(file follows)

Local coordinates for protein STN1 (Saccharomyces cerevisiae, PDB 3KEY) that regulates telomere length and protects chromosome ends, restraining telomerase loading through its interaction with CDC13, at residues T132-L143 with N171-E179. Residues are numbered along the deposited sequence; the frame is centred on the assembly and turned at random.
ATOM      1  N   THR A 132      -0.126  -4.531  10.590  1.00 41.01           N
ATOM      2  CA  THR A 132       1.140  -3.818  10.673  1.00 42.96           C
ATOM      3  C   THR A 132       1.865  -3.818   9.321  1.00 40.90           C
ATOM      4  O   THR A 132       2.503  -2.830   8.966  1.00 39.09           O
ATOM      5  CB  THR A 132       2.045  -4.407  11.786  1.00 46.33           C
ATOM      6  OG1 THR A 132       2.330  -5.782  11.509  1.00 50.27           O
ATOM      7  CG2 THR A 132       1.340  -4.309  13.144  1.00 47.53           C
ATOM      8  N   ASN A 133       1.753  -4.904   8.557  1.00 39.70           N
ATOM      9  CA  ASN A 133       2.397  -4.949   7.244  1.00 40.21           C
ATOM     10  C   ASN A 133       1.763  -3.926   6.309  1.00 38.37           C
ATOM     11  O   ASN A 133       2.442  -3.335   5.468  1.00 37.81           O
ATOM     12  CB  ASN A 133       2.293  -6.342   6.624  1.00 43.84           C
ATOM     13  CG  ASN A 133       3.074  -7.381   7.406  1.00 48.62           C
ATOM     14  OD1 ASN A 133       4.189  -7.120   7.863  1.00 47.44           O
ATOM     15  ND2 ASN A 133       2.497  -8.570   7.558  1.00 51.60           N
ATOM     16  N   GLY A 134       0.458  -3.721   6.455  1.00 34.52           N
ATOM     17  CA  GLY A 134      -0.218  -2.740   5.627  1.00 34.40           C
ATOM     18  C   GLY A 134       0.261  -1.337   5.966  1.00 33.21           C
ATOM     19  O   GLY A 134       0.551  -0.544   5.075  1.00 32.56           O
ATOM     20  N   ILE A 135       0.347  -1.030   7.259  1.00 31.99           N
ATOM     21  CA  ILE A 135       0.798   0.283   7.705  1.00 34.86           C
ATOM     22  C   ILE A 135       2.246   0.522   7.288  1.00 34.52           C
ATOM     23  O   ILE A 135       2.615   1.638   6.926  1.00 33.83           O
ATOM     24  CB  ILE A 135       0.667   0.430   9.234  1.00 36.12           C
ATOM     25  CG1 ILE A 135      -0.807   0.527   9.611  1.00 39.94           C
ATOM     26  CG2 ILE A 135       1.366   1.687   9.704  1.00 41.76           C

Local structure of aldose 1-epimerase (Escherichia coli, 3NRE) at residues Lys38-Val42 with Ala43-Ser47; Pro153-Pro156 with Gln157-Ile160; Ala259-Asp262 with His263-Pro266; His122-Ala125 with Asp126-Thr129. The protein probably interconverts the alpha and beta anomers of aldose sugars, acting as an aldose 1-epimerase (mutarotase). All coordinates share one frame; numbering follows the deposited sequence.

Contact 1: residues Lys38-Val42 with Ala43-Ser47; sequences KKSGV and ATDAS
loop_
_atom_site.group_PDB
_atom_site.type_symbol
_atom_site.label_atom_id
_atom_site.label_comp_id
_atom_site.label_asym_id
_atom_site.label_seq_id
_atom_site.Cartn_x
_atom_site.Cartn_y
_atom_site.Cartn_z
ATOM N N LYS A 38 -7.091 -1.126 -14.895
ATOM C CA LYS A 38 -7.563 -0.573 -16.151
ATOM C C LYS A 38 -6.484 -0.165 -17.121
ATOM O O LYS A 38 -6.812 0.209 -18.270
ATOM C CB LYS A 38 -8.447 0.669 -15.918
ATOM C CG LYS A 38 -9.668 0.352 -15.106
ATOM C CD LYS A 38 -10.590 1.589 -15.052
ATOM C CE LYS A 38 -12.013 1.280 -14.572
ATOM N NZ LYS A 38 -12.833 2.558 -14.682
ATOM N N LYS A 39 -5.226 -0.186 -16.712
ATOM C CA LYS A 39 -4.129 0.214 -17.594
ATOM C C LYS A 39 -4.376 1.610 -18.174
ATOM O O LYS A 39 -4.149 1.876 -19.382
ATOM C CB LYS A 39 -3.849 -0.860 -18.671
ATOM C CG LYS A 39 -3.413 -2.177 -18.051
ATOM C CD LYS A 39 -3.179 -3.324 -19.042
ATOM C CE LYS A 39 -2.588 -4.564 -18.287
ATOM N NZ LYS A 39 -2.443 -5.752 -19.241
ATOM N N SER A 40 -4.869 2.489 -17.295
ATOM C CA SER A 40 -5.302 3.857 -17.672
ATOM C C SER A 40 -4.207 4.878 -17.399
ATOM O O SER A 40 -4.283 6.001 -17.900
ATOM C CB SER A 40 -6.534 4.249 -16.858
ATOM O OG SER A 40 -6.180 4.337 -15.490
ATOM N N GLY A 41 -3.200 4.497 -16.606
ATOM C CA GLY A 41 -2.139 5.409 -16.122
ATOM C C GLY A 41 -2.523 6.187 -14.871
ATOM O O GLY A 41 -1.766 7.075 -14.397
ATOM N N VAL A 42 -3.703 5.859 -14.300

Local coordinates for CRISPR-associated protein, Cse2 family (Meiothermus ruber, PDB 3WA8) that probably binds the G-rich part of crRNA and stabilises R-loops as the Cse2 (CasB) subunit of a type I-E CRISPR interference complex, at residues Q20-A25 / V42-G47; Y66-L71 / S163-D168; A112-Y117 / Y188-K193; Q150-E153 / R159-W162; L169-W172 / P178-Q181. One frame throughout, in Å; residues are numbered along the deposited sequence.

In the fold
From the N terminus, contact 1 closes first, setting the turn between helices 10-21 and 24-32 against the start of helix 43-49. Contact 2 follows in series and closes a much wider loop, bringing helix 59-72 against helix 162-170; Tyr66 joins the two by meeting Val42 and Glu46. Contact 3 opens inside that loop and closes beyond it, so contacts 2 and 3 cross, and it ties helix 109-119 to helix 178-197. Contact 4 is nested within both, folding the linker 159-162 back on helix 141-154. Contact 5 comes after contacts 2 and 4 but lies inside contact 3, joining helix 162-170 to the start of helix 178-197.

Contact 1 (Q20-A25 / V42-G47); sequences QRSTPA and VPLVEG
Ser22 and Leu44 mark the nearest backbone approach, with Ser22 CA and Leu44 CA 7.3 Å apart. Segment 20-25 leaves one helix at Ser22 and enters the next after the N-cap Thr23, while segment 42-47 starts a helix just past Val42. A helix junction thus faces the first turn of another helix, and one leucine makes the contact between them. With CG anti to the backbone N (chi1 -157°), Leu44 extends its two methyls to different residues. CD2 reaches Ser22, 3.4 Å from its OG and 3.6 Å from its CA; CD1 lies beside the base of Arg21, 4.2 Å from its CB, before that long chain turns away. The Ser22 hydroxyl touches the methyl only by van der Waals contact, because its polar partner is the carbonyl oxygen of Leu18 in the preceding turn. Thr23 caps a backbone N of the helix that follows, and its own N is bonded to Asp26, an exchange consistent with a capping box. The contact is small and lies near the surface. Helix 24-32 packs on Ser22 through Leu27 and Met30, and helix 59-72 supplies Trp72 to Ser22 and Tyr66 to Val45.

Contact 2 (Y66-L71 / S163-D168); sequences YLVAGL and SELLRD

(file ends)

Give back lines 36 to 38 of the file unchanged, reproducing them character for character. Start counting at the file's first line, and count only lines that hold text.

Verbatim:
_atom_site.label_seq_id
_atom_site.Cartn_x
_atom_site.Cartn_y